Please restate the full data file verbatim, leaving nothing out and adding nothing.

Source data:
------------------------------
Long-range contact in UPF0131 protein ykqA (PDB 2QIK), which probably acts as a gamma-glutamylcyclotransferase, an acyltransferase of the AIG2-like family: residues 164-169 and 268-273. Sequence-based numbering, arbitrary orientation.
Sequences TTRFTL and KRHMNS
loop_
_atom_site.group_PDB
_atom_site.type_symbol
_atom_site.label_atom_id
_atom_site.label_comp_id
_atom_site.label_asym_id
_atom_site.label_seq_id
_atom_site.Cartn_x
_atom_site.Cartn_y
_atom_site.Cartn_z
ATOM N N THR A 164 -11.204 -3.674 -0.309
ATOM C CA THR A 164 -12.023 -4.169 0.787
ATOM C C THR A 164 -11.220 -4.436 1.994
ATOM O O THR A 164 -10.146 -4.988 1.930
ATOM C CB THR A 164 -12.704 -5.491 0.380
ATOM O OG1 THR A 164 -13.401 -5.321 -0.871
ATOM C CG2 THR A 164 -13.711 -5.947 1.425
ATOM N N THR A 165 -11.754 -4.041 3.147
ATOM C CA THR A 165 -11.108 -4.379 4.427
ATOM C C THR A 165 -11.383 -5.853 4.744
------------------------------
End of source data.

Long-range contact in UPF0131 protein ykqA (PDB 2QIK), which probably acts as a gamma-glutamylcyclotransferase, an acyltransferase of the AIG2-like family: residues 164-169 and 268-273. Sequence-based numbering, arbitrary orientation.
Sequences TTRFTL and KRHMNS
loop_
_atom_site.group_PDB
_atom_site.type_symbol
_atom_site.label_atom_id
_atom_site.label_comp_id
_atom_site.label_asym_id
_atom_site.label_seq_id
_atom_site.Cartn_x
_atom_site.Cartn_y
_atom_site.Cartn_z
ATOM N N THR A 164 -11.204 -3.674 -0.309
ATOM C CA THR A 164 -12.023 -4.169 0.787
ATOM C C THR A 164 -11.220 -4.436 1.994
ATOM O O THR A 164 -10.146 -4.988 1.930
ATOM C CB THR A 164 -12.704 -5.491 0.380
ATOM O OG1 THR A 164 -13.401 -5.321 -0.871
ATOM C CG2 THR A 164 -13.711 -5.947 1.425
ATOM N N THR A 165 -11.754 -4.041 3.147
ATOM C CA THR A 165 -11.108 -4.379 4.427
ATOM C C THR A 165 -11.383 -5.853 4.744